- The Shoe Box: It is by far the simplest method to use and will prove to have a secret benefit when the month is over and you begin to decode the mystery of your daily, weekly, and monthly spending. The process is easy. For every single purchase you make, get a receipt and drop it into the shoebox. Leave the shoebox on the counter or in a cabinet, but EVERY receipt needs to be dropped in the box. When a bill arrives in the mail or through your email inbox, pay the bill and drop a copy of the statement into the shoebox. If you purchase a song on iTunes, print the receipt and drop it in the box. Get it? Everything you purchase needs a receipt and needs to be added to the box. Hack: take an extra second to review the receipt to make sure the item/items purchased are identified on the receipt. If they are not, make a quick note on the receipt so you know what you’ve purchased. This will help to streamline to categorization process in the next step of the Debt Destroyer.
- Envelopes: You can use envelopes the same way as the shoebox. One way is to take 4 or 5 blank envelopes and write week 1, 2, 3, etc. on the front. All of your receipts will then get placed into each “bucket” and you’ll end up with a weekly breakdown of how you are spending. This can help you to review spending each week and make adjustments to your spending quicker than waiting until the end of the month. If you are an impatient person, this may be the best choice for you. You’ll be able to make changes on the fly, but you still need to keep the information for the next phase of the Debt Destroyer “Setting up categories”. Again, if the receipt is not detailed – add a quick handwritten note on the receipt.
- The Notebook: If you are particularly anal organized then using a notebook might make you feel better and much more in your element. For every purchase you make, write down the date, amount, and item that was purchased. Tip: if you are the impatient type you can draw a line at the end of each week and total the amount you’ve spent for the week. This will help you curb some bad habits like the envelope system, and bit quicker than the shoebox method.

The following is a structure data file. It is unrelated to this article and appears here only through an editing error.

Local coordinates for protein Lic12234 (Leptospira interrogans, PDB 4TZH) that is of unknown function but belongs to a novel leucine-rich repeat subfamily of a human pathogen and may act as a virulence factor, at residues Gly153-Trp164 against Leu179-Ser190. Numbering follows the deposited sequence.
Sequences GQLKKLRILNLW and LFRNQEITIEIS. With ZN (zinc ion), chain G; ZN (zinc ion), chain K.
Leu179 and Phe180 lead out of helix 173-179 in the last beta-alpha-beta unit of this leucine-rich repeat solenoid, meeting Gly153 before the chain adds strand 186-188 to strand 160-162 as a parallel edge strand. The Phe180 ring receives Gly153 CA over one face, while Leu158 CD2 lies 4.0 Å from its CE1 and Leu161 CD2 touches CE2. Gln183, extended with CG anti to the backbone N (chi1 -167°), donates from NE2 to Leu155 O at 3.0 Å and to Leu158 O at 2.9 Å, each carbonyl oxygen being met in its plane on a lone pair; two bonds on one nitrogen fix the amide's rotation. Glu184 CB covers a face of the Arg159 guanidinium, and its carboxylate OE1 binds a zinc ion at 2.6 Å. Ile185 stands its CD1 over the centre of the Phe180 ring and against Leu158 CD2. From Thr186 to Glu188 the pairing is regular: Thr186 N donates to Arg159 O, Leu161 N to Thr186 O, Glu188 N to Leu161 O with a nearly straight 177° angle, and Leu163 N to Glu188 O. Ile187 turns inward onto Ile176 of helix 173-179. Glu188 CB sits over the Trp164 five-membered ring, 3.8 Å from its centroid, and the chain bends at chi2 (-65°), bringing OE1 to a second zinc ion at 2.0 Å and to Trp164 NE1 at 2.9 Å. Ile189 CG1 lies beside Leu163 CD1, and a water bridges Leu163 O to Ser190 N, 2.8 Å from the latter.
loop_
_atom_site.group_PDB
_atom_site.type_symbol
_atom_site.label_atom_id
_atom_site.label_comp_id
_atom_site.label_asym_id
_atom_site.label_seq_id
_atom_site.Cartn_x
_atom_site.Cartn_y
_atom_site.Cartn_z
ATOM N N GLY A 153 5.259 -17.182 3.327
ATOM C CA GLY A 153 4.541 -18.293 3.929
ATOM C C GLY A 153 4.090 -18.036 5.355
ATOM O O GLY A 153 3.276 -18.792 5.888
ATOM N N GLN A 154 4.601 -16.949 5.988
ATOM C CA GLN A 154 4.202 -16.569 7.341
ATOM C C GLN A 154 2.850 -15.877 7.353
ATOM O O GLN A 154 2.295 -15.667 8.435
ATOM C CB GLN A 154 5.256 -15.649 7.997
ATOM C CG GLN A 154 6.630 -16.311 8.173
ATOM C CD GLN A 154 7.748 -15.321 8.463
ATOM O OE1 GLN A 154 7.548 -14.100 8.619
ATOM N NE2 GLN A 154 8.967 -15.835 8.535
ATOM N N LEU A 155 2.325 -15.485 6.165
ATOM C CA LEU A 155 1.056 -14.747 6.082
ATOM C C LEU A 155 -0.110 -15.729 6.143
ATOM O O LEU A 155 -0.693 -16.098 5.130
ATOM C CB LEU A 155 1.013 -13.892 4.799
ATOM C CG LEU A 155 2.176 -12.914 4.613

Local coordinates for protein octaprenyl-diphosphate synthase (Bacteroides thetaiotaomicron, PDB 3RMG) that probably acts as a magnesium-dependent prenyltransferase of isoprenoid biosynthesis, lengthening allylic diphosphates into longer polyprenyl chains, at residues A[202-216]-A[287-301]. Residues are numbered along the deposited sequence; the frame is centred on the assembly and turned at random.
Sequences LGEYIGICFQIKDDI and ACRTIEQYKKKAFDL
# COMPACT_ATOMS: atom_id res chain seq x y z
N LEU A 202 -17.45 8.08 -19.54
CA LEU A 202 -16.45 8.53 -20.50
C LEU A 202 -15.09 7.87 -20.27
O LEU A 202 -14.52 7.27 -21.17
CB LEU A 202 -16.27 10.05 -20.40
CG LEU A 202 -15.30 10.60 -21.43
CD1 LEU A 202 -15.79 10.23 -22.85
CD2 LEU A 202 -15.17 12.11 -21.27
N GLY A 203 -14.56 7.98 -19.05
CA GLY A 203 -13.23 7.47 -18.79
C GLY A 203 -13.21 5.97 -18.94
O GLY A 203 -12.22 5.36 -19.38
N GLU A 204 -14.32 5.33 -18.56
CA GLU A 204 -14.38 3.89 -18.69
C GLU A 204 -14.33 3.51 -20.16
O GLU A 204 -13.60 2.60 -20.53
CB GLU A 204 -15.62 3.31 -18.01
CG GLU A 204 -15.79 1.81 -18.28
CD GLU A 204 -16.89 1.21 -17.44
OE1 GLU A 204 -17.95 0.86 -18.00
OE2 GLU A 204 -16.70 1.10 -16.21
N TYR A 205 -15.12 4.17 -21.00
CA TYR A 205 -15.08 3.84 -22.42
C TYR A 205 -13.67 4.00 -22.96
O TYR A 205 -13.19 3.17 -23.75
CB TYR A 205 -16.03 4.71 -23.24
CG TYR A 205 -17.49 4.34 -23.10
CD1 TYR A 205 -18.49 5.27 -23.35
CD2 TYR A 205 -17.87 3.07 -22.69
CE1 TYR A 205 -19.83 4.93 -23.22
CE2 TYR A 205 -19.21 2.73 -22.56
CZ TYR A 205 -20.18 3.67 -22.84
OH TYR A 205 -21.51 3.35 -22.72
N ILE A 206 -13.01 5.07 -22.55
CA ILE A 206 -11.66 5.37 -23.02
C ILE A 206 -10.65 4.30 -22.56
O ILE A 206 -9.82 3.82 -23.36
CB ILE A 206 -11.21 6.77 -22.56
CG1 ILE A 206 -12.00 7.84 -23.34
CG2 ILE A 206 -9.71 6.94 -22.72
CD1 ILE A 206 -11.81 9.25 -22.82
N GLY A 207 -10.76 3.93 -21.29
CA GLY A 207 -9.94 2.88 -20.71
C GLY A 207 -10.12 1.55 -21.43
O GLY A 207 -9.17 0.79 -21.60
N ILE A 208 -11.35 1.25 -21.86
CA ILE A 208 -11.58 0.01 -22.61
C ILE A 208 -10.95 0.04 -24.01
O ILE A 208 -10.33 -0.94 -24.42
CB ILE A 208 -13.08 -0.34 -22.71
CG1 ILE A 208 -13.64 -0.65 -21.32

- Smartphone/Computer: Just like the notebook method, use whatever note taking program you have to record the date, amount, and item that has been purchased. Make sure to save the data in two or more places so you don’t lose the information. Since I’m a nerd, I use Evernote to capture and archive my receipts and other financial information. I will be posting “How to use Evernote to capture receipts” later this week.
You have a few choices now. If you are using any of the weekly methods, you can begin to sort the receipts/data into piles or buckets. One bucket may be gas while another may be lunch, it doesn’t matter as long as you can understand it. I’ve been saying throughout this post, don’t focus on the “bucket” yet, any general category will be fine for now.
Good luck. Gathering this information is extremely important. You MUST know how you spend money if you ever want to make a change in the future. Waving a magic wand isn’t going to cut it, you need to put in a little leg work so you can put your financial system on autopilot later.